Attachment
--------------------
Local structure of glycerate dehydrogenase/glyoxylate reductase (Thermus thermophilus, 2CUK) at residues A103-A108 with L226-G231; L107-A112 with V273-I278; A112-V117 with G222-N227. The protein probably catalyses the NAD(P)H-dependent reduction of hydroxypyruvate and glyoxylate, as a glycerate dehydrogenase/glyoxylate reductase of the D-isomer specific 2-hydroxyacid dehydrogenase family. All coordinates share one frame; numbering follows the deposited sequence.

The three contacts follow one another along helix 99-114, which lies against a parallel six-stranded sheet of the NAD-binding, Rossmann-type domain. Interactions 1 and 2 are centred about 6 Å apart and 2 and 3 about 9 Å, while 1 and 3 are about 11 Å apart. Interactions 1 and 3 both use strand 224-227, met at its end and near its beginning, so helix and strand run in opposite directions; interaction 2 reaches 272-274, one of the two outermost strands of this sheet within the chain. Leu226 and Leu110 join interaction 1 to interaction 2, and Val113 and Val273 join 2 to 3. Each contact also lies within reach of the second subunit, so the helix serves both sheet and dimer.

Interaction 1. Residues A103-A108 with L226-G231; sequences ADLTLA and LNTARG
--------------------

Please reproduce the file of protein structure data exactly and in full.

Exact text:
Local structure of glycerate dehydrogenase/glyoxylate reductase (Thermus thermophilus, 2CUK) at residues A103-A108 with L226-G231; L107-A112 with V273-I278; A112-V117 with G222-N227. The protein probably catalyses the NAD(P)H-dependent reduction of hydroxypyruvate and glyoxylate, as a glycerate dehydrogenase/glyoxylate reductase of the D-isomer specific 2-hydroxyacid dehydrogenase family. All coordinates share one frame; numbering follows the deposited sequence.

The three contacts follow one another along helix 99-114, which lies against a parallel six-stranded sheet of the NAD-binding, Rossmann-type domain. Interactions 1 and 2 are centred about 6 Å apart and 2 and 3 about 9 Å, while 1 and 3 are about 11 Å apart. Interactions 1 and 3 both use strand 224-227, met at its end and near its beginning, so helix and strand run in opposite directions; interaction 2 reaches 272-274, one of the two outermost strands of this sheet within the chain. Leu226 and Leu110 join interaction 1 to interaction 2, and Val113 and Val273 join 2 to 3. Each contact also lies within reach of the second subunit, so the helix serves both sheet and dimer.

Interaction 1. Residues A103-A108 with L226-G231; sequences ADLTLA and LNTARG